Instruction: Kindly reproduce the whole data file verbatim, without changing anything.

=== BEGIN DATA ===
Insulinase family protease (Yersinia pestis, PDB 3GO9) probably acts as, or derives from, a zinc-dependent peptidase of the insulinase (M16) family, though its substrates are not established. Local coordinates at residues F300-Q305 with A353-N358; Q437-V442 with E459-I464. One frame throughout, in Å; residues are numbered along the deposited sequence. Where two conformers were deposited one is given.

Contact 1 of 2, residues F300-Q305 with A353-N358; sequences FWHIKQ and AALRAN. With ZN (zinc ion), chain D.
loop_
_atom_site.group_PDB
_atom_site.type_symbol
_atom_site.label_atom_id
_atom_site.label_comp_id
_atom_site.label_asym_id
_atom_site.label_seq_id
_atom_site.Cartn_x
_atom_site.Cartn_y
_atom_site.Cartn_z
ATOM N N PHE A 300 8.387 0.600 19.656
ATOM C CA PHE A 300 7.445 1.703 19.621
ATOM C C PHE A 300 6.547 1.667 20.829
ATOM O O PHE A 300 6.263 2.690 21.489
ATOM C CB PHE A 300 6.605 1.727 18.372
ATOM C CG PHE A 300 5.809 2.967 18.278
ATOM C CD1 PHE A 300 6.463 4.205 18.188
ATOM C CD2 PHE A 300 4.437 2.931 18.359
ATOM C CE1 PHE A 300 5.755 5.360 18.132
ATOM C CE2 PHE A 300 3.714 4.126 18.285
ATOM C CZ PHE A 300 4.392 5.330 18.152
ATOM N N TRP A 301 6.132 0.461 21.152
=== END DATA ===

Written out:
Insulinase family protease (Yersinia pestis, PDB 3GO9) probably acts as, or derives from, a zinc-dependent peptidase of the insulinase (M16) family, though its substrates are not established. Local coordinates at residues F300-Q305 with A353-N358; Q437-V442 with E459-I464. One frame throughout, in Å; residues are numbered along the deposited sequence. Where two conformers were deposited one is given.

Contact 1 of 2, residues F300-Q305 with A353-N358; sequences FWHIKQ and AALRAN. With ZN (zinc ion), chain D.
loop_
_atom_site.group_PDB
_atom_site.type_symbol
_atom_site.label_atom_id
_atom_site.label_comp_id
_atom_site.label_asym_id
_atom_site.label_seq_id
_atom_site.Cartn_x
_atom_site.Cartn_y
_atom_site.Cartn_z
ATOM N N PHE A 300 8.387 0.600 19.656
ATOM C CA PHE A 300 7.445 1.703 19.621
ATOM C C PHE A 300 6.547 1.667 20.829
ATOM O O PHE A 300 6.263 2.690 21.489
ATOM C CB PHE A 300 6.605 1.727 18.372
ATOM C CG PHE A 300 5.809 2.967 18.278
ATOM C CD1 PHE A 300 6.463 4.205 18.188
ATOM C CD2 PHE A 300 4.437 2.931 18.359
ATOM C CE1 PHE A 300 5.755 5.360 18.132
ATOM C CE2 PHE A 300 3.714 4.126 18.285
ATOM C CZ PHE A 300 4.392 5.330 18.152
ATOM N N TRP A 301 6.132 0.461 21.152